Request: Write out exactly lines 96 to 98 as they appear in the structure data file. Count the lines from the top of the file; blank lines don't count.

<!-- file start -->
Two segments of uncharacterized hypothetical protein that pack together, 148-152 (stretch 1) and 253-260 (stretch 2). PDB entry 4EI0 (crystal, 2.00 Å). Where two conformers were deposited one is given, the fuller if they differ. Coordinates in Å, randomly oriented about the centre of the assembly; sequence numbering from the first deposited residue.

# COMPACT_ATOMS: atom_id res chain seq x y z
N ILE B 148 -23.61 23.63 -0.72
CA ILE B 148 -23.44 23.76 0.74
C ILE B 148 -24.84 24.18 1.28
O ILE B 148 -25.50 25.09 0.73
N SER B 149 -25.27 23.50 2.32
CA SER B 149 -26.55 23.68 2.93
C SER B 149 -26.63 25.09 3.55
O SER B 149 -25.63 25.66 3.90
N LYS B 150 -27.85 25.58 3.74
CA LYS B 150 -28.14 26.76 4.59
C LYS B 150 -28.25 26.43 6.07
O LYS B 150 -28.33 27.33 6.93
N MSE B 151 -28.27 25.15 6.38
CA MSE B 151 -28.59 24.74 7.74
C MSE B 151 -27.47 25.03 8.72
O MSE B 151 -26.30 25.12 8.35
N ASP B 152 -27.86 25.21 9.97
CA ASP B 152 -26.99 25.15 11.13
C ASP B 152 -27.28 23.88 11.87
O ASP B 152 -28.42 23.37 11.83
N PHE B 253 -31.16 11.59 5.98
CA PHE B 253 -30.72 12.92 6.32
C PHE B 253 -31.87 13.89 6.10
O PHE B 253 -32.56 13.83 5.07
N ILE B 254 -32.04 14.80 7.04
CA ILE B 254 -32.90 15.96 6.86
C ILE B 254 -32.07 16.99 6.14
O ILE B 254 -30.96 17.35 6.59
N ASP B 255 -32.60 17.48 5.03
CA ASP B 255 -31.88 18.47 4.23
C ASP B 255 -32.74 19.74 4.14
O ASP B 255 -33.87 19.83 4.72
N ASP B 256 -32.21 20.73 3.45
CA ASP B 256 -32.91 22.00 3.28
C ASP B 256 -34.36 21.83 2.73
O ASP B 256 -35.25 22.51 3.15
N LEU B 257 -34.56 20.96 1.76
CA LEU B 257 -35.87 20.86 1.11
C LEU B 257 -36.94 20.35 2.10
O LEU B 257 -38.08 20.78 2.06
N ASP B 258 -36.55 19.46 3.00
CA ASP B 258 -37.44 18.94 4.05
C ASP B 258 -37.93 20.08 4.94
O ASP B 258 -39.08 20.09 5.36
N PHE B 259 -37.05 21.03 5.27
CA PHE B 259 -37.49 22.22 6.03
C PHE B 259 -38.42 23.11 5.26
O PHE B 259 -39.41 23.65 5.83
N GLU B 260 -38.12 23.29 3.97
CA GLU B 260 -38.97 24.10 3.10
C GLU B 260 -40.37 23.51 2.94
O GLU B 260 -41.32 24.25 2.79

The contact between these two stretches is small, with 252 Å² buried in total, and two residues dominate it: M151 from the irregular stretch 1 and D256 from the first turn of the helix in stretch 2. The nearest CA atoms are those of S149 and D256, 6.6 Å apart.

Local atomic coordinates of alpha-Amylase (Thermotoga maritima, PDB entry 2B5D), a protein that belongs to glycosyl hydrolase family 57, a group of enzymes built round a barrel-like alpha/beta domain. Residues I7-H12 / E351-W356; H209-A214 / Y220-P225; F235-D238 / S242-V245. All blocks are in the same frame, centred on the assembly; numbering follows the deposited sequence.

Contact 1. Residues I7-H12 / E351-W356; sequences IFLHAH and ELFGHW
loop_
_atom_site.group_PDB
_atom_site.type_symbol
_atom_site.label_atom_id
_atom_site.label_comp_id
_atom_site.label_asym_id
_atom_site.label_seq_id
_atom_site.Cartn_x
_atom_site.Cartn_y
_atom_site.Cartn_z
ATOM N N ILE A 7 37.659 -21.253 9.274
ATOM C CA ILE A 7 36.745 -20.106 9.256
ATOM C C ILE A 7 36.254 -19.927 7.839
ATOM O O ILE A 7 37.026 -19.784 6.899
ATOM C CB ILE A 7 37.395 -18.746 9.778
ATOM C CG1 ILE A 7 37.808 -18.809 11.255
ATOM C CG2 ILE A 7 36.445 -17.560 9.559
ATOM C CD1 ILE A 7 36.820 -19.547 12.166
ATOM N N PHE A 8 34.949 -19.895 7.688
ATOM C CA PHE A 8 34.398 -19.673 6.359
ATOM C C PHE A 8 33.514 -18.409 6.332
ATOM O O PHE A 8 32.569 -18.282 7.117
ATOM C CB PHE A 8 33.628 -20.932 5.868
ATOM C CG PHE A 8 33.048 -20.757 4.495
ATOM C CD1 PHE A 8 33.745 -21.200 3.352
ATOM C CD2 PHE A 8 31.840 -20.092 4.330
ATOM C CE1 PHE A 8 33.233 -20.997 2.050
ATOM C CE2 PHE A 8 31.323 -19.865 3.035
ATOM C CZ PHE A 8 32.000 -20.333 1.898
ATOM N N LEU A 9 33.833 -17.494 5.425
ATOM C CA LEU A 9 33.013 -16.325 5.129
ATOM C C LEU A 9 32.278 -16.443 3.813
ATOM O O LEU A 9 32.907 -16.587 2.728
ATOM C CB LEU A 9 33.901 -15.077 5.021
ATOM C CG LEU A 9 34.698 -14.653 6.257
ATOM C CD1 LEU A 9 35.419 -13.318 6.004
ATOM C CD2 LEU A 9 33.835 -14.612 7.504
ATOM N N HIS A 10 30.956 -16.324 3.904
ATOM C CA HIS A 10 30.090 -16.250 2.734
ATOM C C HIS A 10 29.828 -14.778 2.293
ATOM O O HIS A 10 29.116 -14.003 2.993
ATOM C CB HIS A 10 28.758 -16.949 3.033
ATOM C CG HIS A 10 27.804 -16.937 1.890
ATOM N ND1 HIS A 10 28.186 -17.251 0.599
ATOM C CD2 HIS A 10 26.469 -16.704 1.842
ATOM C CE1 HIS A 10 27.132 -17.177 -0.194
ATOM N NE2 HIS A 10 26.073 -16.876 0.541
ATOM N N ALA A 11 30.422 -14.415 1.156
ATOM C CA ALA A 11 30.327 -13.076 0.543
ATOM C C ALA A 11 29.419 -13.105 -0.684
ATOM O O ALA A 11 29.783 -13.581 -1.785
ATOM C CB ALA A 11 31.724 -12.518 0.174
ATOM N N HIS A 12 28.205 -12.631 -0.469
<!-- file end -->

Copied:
ATOM C CA HIS A 10 30.090 -16.250 2.734
ATOM C C HIS A 10 29.828 -14.778 2.293
ATOM O O HIS A 10 29.116 -14.003 2.993